Anger management is a common reason for seeking counseling whether you’re a teen or adult, man or woman, wealthy or just getting by. In other words, it’s a common struggle for Americans and you are not alone.
First, anger is not inherently bad. All emotions are important cues to understanding ourselves and responding to our surroundings. Anger can let you know that something is wrong and needs to change. For example, if I feel angry when my friends are talking behind my back, that’s an important cue that I need to take some action. You might desire to feel peaceful all of the time, but in reality it wouldn’t be healthy for me to feel peaceful when my friends are mistreating me.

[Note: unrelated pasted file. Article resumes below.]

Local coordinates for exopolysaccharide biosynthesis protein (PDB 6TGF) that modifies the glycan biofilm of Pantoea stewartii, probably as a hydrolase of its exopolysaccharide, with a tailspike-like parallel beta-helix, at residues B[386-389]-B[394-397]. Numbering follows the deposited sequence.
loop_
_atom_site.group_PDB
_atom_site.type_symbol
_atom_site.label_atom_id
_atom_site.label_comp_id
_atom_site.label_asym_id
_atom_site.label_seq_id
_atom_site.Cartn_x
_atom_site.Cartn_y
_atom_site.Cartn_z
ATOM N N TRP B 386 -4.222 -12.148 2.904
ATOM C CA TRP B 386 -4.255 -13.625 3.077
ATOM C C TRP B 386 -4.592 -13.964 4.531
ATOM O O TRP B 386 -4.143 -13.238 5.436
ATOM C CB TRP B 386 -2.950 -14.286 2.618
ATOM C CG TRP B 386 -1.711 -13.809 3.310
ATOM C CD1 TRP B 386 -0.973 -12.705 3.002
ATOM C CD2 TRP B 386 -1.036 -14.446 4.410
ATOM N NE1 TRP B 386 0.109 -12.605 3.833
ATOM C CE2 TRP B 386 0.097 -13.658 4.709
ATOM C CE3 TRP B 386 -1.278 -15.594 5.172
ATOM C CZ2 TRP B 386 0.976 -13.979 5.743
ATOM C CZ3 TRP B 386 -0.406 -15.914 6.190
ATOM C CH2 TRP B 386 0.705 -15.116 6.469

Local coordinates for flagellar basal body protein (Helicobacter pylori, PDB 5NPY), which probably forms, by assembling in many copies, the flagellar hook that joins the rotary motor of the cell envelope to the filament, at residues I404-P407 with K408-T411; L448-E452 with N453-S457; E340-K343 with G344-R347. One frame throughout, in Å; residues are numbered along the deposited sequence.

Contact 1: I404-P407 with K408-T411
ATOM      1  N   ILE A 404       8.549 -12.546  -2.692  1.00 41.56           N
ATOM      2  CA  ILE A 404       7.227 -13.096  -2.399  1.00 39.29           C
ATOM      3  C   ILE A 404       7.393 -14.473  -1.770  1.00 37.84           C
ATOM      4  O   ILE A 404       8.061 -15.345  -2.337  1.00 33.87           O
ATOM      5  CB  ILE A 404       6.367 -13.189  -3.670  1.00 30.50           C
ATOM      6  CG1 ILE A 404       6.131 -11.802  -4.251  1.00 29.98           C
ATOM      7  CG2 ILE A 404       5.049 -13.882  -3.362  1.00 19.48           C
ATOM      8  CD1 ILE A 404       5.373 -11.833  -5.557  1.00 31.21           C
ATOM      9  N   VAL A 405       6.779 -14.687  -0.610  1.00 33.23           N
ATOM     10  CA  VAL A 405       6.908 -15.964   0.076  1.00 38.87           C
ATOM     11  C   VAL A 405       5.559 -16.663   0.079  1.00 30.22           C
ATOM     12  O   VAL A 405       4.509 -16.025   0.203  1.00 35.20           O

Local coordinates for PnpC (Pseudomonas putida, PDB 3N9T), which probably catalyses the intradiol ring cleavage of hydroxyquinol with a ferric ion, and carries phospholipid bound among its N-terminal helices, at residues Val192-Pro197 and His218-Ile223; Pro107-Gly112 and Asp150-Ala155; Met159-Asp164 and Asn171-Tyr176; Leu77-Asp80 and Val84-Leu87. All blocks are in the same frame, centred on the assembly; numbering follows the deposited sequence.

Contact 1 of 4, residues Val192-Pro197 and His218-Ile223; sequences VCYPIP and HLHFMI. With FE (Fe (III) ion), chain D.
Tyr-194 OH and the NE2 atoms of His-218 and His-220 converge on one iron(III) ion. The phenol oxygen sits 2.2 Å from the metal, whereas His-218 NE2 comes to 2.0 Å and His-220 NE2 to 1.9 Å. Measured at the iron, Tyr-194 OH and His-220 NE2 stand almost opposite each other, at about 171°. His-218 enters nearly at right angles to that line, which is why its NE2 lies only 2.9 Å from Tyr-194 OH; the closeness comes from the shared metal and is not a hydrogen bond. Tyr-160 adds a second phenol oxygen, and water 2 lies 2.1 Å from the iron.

Where we get into trouble, is when we act aggressively when angry. My definition of aggression for this series of articles is behavior or speech that is disrespectful to others. Aggression often serves to blow off steam. As you know, however, it often causes more problems. You may very temporarily feel better after yelling at your boyfriend, but it causes damage to the relationship and may leave you feeling guilty and down on yourself. So, remember that verbal or physical aggression are not the same as anger. Anger is simply a feeling. And it’s what we choose to do with it that determines whether it’s helpful or harmful.
Click on the link to read part 2 of this series.